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L.S., G.Z., T.D.S. and A.G.U. designed the study. L.S. and M.M.P.J.V. did the genotyping of the replication studies. P.D. and N.S. did the genotyping for the TwinsUK study. N.S. did the quality control for the TwinsUK data. L.S., G.Z., J.B.J.v.M. and K.E. did the statistical analyses. L.S., G.Z., J.B.J.v.M., J.A.V., F.R., J.S.E.L., T.D.S. and A.G.U. helped with the interpretation of the results. L.S., G.Z., J.B.J.v.M., J.A.V., F.R., T.D.S. and A.G.U. prepared the manuscript and the revision of the manuscript. F.M.W., A.H. and H.A.P.P. critically revised the manuscript. A.H., J.W., H.A.P.P. and A.G.U. were involved in the sample and phenotype collection of the Rotterdam Study. F.M.W. and L.C. were involved in the phenotype collection of the TwinsUK Study. J.J.d.K., V.J.M.P., P.L., C.E.I.L., Y.T.v.d.S. and D.E.G. were involved in the sample and data collection of the replication studies.
We conducted a genome-wide association study for age at natural menopause in 2,979 European women and identified six SNPs in three loci associated with age at natural menopause: chromosome 19q13.4 (rs1172822; −0.4 year per T allele (39%); P = 6.3 × 10−11), chromosome 20p12.3 (rs236114; +0.5 year per A allele (21%); P = 9.7 × 10−11) and chromosome 13q34 (rs7333181; +0.5 year per A allele (12%); P = 2.5 × 10−8). These common genetic variants regulate timing of ovarian aging, an important risk factor for breast cancer, osteoporosis and cardiovascular disease.
Menopause, the time of a woman’s life when menstrual cycle ceases owing to depletion of the follicle pool, is a key event in reproductive aging. It influences a woman’s well-being and is an important risk factor for several major age-related diseases including cardiovascular disease, breast cancer and osteoporosis1. Age at menopause averages around 50-51 years and ranges between 40 and 60 years of age2; twin studies have shown this variability to be genetically determined with heritabilities of 44-65%3-5. Such genetic factors might regulate the size of the follicle pool and the rate of its depletion, and their identification could have biological and clinical applications.
Typical for complex quantitative traits, genome-wide linkage studies of menopause have been unsuccessful, and candidate gene studies have mainly focused on the estrogen pathway6 and have had conflicting results7. This suggests that the apparent effect sizes for genetic variants are small and that the major causative loci have not been identified. Genome-wide association studies (GWAS) have proven successful in identifying common susceptibility genes with small effect sizes for many complex diseases and traits8 and might be suitable to identify genetic factors involved in determining age at menopause.
In this GWAS we used a two-stage design to identify previously unknown loci influencing age at menopause. We included women with self-reported natural age at menopause (defined as 12 months without regular periods) between 40 and 60 years, excluding those with hysterectomy, uni- or bilateral ovariectomy, menopause induced by irradiation or occurring after stopping the contraceptive pill, or those currently using hormone replacement therapy.
In stage 1 we genotyped 2,368 women of the Rotterdam Study baseline9 with the Illumina HumanHap 550v3 Beadarray. After quality control, 535,354 SNPs were left for analysis. Allelic association tests were carried out using PLINKv1.01 software10 for age at natural menopause. The genomic inflation factor (λ) was 1.01669 for this analysis, indicating no population stratification, so we based our results on the uncorrected P values. The strongest association signals were found for rs2151145 (P = 5.3 × 10−6) on chromosome 9, rs236114 (P = 5.6 × 10−6) on chromosome 20 and rs1172822 (P = 6.3 × 10−6) on chromosome 19 (Supplementary Table 1 and Supplementary Fig. 1a online).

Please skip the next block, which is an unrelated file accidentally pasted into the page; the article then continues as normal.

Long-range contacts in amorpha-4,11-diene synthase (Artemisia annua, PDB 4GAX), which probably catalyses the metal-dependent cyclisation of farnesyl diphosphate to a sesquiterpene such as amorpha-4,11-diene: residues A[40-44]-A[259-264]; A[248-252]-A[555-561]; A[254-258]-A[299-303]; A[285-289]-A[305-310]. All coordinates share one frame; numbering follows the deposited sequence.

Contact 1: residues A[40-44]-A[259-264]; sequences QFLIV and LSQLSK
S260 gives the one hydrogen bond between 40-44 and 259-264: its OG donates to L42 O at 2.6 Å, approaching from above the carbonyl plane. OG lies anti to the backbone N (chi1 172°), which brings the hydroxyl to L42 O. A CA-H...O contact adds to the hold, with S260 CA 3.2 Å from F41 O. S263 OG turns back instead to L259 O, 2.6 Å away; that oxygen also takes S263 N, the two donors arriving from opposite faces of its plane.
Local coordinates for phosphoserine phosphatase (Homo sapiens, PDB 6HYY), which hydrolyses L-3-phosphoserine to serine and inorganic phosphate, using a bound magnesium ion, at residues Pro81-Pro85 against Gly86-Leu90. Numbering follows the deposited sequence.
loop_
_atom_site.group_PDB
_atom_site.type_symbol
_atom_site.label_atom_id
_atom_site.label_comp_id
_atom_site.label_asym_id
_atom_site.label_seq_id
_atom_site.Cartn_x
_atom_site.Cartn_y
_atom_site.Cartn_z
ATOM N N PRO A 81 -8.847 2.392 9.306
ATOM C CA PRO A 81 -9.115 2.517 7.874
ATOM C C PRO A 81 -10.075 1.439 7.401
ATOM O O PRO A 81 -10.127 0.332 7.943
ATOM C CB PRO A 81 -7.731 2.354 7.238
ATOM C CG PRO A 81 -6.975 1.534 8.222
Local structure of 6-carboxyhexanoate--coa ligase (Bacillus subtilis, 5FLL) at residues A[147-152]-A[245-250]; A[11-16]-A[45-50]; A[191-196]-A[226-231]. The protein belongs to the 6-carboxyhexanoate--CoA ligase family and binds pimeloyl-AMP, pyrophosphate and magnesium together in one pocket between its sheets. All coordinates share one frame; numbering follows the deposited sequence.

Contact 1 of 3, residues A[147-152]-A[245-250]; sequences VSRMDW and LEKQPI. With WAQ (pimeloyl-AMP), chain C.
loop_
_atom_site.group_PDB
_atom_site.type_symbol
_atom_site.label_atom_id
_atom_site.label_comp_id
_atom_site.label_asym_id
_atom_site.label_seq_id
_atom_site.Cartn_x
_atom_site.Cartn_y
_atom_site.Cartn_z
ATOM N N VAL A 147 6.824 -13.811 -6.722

We combined the results from the Rotterdam Study baseline with GWA data from the TwinsUK study. A total of 611 women with natural menopause using the same definitions and exclusions as above were genotyped with the Illumina HumanHap 300K beadarray, and after quality control 317,818 SNPs were left for analysis. After adjusting for relatedness and genomic control, we did not observe any genome-wide significant signals in this study (Supplementary Table 1 and Supplementary Fig. 1b). Because of the different study designs we conducted meta-analysis on summary statistics of the two studies using METAL (http://www.sph.umich.edu/csg/abecasis/metal/; Supplementary Methods online) on 315,418 SNPs common to both cohorts (2,979 women), but we did not observe any genome-wide significant SNPs (Supplementary Fig. 1c).
From this meta-analysis, all SNPs with P < 1 × 10−4, corresponding to 32 SNPs from 24 loci (with five loci having multiple significant SNPs), were followed up in stage 2 (Supplementary Table 1). Twenty-four SNPs were genotyped using Sequenom iPLEX genotyping and seven SNPs using Taqman allelic discrimination (Applied Biosystems) (Supplementary Methods) in 2,560 samples of four additional cohorts of postmenopausal females of European ancestry (Supplementary Methods and Supplementary Table 2 online); one of the SNPs (rs11786333) failed genotyping. For the remaining 31 SNPs, we calculated combined P values, betas and standard errors using inverse variance fixed-effects meta-analysis (Supplementary Table 1) and identified six common SNPs that were genome-wide significant in the combined stage 1 and 2 analysis (Table 1). Four SNPs on chromosome 19 were significant: rs1172822 (MAF = 0.39), P = 6.28 × 10−11, beta = −0.391 year per T allele (s.e.m. = 0.0598); rs2384687 (MAF = 0.40), P = 1.39 × 10−10, beta = 0.381 year per C allele (s.e.m. = 0.0594); rs1551562 (MAF = 0.25), P = 1.04 × 10−9, beta = 0.4279 year per G allele (s.e.m. = 0.0701); and rs897798 (MAF = 0.48), P = 3.91 × 10−8, beta = 0.308 year per G allele (s.e.m. = 0.056). These four SNPs are likely to report the same signal because the linkage is high (D’ > 0.92, r2 > 0.5, Supplementary Fig. 2b online).